Now let's see if there are any "Red flags" in these excerpts:

Dorothy W. Douglas?

35. In 1955 Douglas took the Fifth Amendment before HUAC as she was redbaited, accused of having been a member of a communist teachers union in the late 1930s.

Betty Friedan?

Friedan sympathetically responded to the Marxist critique of capitalism as a cultural, economic, and political force.

Friedan educated as a radical?

Friedan also gained an education as a radical in the summer of 1941 when, following Douglas's suggestion, she participated in a writers' workshop at the Highlander Folk School in Tennessee, an institution active in helping the CIO organize in the South. The school offered a series of summer institutes for fledgling journalists which, for 1939 and 1940 (but not 1941), the communist-led League of American Writers helped sponsor.

Popular Front?

In good Popular Front language, Friedan praised Highlander as a truly American institution that was attempting to help America to fulfill its democratic ideals.

And what might that Popular Front be?

POPULAR FRONT: Stalinist idea developed in the 1930/40's. After the idea of the "Third Period" (a period of capitalist crisis in which every non-Stalin leftist was labeled a "social fascist") proved an utter failure, Stalin's Comintern created the Popular Front.

http://www.red-encyclopedia.org/vocab.html

Redbaiting?

Whenever I hear a college professor, especially from an institution like Smith College, go into a snit using this term I know a Communist, or a nest of the same, has just been exposed.

Class-divided Peoria?

Yeah right.

The term "FBI" appears in only one place in the footnotes of this article (not #37) and in that instance has nothing to do with the FBI declaring the Highlander Folk School free of Communist control. There is no identification of "a FBI investigator" as Horowitz wrote.

Please try to get your stuff together before posting again -- or take it over to DU where it belongs.

America's Fifth Column ... watch Steve Emerson/PBS documentary JIHAD! In America
New Link: Download 8 Mb zip file here (60 minute video)

Who is Steve Emerson?

33 posted on 01/25/2003 8:13:55 AM PST by JCG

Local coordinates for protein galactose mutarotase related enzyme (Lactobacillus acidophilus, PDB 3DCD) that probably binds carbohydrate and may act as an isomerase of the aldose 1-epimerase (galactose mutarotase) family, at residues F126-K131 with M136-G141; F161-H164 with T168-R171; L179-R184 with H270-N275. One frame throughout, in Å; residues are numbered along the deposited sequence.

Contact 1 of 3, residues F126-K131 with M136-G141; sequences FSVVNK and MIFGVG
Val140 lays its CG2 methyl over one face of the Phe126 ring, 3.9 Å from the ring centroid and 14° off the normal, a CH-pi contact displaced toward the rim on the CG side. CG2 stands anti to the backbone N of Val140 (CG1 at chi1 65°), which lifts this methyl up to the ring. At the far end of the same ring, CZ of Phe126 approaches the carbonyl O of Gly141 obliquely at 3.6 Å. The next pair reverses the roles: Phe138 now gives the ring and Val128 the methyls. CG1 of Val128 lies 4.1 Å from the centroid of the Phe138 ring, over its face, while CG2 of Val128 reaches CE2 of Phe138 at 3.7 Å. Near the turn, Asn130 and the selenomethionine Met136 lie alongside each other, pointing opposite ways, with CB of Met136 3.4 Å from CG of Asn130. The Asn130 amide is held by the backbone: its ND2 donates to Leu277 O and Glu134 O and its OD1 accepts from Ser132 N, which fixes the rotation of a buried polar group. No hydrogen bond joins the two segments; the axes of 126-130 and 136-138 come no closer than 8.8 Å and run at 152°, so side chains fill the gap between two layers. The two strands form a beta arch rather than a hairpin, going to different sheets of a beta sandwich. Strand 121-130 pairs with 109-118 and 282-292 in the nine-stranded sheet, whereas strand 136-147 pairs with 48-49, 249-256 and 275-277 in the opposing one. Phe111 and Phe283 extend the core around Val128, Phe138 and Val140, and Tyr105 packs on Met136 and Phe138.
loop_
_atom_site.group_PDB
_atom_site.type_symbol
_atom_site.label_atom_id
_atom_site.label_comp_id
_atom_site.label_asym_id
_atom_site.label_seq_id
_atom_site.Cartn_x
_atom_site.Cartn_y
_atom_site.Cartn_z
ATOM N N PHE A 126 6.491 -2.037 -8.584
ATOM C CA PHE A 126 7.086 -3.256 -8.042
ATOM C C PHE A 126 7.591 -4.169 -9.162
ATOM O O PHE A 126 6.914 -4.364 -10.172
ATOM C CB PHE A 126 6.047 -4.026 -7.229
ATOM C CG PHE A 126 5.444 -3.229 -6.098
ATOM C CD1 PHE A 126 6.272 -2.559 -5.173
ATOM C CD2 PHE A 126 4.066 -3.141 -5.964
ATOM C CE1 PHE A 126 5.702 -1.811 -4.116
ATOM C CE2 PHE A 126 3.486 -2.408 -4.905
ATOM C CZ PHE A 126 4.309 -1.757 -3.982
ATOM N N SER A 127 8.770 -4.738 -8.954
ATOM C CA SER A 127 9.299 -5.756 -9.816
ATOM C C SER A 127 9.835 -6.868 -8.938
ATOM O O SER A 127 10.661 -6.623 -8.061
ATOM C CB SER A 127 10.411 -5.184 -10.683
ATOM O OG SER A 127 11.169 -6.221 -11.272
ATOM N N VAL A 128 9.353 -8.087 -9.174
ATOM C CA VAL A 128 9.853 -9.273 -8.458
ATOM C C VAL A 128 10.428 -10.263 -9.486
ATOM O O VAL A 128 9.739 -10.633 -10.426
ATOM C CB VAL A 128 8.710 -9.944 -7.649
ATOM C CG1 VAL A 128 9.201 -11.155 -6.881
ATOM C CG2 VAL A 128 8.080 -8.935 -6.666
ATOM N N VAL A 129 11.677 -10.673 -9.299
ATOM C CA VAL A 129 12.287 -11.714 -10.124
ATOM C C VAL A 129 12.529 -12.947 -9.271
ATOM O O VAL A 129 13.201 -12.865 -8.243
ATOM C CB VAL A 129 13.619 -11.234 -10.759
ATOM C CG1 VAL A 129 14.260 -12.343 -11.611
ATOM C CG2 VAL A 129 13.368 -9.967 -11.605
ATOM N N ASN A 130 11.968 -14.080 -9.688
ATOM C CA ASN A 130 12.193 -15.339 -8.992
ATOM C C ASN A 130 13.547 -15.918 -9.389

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To: paltz
I have just been reading a recent biography of Charlie Chaplin, and the author went to the trouble of inquiring whether there is any evidence in Soviet archives of Chaplin's having been a secret member of the Communist Party (as he was accused of being during the Cold War.) Apparently, there is no such evidence.

I wonder if anybody has ever done the same with respect to Martin Luther King. I suspect not, because any author or researcher who did make such an inquiry would be risking his career.

34 posted on 01/25/2003 8:26:53 AM PST by aristeides
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To: JCG
Thanks for the correction on Horowitz. I am glad to finally meet someone who never makes mistakes!

Why are you bothering to use Friedan as an example? She was a commie scumbag and I have no intention of defending her. I guess you are throwing as much you can in my direction and seeing what sticks, is that it?

Highlander was a leftwing, often naive, organization and, in the early, years proably had communist who were involved on some levels (so did the AFL and CIO and numberless other organizations and agencies).

Jumping from this, do the laughable claim that it was "Communist training school" does not wash. I would be interested in your thoughts of the references in footnote 37. Did you read them, if so, what are your *specific* objections to the information contained in these references. That was, after all, the whole point of my message to you.